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Economic Analysis

The Collapse of the Recession Wave Function

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Macroeconomic interpretations have started rivaling those of quantum mechanics. Is the economy in a recession or not? It seems the answer depends on the measurements taken in the face of ever-increasing macroeconomic complexity.

We are not in the 1950s, 1970s, or even 1990s. The world has changed dramatically in the last two decades. The exponential growth in information technology, together with globalization, has caused a significant change in the dynamics of economies around the world. Quantitative easing after the GFC and the monetary stimulus during the pandemic have given rise to a new economic regime. It no longer makes sense to compare economic conditions 30 or 50 years ago to forecast future conditions. It is simply not the same game and experiment, and because there are no past samples, making any inferences has become extremely hard. The old models are not applicable, yet a large fraction of economists continue to stubbornly use them since they have nothing else in their place.

Many economists predicted that a recession would start in the first quarter of this year, but the data released this week showed that the US economy grew at an annualized rate of 1.1%. At the same time, many economists predicted stronger growth above 2%;  nevertheless, they seem happy with the lower number.

I believe “Schrödinger’s recession” is a term that was coined in the recent past to denote the increased uncertainty about the state of the US economy and the use of the “R” word by economists with conflicting views. It also appears that there is a measurement selection bias that collapses the (hypothetical) recession wave function to a definite state. It is all about uncertainty and complexity, and the lack of a historical sample makes it impossible to know what that definite state is.

Is a recession near or not?

There is no way to answer this question unless one can first answer the following two questions:

  1. What is the level of noise (and lag) in the data?
  2. Has the meaning of “recession” changed?

Models based on logistic regressions use several economic variables as input and attempt to provide a score for the target variable: 0 for no recession and 1 for recession. Given the recent numbers about the economy (GDP, NFP unemployment, retail sales, industrial capacity, etc.), they forecast a zero probability of recession. On the other hand, classical yield curve spread analysis indicates that the economy should have been in a recession already. What is happening?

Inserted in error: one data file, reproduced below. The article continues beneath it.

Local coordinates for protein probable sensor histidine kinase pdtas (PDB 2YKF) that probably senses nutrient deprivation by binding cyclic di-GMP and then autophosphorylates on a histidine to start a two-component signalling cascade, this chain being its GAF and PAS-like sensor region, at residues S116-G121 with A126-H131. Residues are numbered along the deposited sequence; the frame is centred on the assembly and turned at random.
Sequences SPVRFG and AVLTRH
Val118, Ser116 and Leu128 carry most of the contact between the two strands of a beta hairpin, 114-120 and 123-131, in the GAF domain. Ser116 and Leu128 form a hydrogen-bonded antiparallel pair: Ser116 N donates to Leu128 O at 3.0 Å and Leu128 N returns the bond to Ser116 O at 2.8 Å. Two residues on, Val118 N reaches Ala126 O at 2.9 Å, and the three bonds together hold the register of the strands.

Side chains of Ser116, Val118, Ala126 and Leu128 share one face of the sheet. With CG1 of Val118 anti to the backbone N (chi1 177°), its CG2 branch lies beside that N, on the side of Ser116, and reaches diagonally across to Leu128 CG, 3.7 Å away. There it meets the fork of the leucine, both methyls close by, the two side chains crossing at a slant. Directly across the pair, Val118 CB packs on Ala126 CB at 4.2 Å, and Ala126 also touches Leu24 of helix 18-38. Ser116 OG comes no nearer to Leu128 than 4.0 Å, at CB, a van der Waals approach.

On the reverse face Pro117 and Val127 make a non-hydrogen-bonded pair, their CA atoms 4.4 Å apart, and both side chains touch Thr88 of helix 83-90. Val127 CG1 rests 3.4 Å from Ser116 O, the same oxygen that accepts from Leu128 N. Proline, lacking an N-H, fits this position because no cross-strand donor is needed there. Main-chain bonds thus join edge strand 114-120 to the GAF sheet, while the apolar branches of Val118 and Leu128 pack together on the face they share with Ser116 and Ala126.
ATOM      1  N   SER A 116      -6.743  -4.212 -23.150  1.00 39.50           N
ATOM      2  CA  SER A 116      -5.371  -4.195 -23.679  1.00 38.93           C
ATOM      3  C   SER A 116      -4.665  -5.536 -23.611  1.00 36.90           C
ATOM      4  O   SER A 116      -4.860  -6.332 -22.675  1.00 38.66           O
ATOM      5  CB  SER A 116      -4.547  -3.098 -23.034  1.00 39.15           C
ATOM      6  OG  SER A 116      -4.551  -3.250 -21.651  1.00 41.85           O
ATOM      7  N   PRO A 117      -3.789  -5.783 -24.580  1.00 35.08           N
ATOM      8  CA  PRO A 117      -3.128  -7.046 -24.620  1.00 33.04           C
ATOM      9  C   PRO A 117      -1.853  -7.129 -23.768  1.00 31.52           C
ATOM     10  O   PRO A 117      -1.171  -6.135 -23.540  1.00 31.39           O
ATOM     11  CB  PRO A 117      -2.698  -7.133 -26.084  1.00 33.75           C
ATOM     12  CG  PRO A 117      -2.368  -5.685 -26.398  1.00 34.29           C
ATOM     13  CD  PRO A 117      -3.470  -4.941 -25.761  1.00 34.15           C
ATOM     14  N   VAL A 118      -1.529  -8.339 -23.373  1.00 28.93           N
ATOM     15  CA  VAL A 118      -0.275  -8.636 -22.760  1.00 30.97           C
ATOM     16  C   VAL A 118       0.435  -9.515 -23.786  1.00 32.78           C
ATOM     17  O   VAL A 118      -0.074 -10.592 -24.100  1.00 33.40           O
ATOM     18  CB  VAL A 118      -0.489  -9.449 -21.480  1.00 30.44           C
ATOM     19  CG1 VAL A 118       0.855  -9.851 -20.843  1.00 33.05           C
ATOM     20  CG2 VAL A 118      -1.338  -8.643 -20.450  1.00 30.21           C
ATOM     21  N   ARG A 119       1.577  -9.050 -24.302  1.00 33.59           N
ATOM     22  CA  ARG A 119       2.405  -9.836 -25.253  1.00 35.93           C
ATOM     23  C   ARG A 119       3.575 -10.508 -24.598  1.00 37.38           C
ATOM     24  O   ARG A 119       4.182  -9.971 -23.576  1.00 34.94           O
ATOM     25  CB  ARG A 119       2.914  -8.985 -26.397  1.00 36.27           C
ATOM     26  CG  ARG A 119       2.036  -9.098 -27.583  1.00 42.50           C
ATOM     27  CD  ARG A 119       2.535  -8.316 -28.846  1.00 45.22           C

I am not an economist, but as a quant, I can say this: the system has become too complex to forecast due to relentless interventions that have altered the dynamics to the point that any forecast is a coin toss.

In other words, a fair coin toss outcome, heads for recession and tails for no recession, has higher significance than most of the models, and I assume here that there may be some robust but proprietary models that we are not aware of.

This is what may be happening: due to 1 and 2 above, i.e., a high level of noise in reported data and a change in economic regime, the classification of a recession may have changed. The classical definition of a recession is two consecutive quarters of negative real growth. Due to high levels of debt, monetary stimulus, and other changes in the dynamics, two-quarters of negative real growth may not be required to define a recession. The more general definition could be as follows:

A recession is two consecutive quarters of real growth below X%.

What value of X should we use to define a recession, according to the above definition? There is no objective answer, and the value of X may be non-stationary and regime-dependent. Welcome to the new era of economic relativity resulting from the interventions and distortions of free market economics.

In reality, it does not even matter whether the economy is in a recession or not. Theories about recessions seem to have the same value nowadays as theories of a flat earth. Even if the growth is negative for two consecutive quarters, it may no longer be a recession in the classical sense. But if you want to make the recession wave function collapse, you are free to do it; just pick the right variables.

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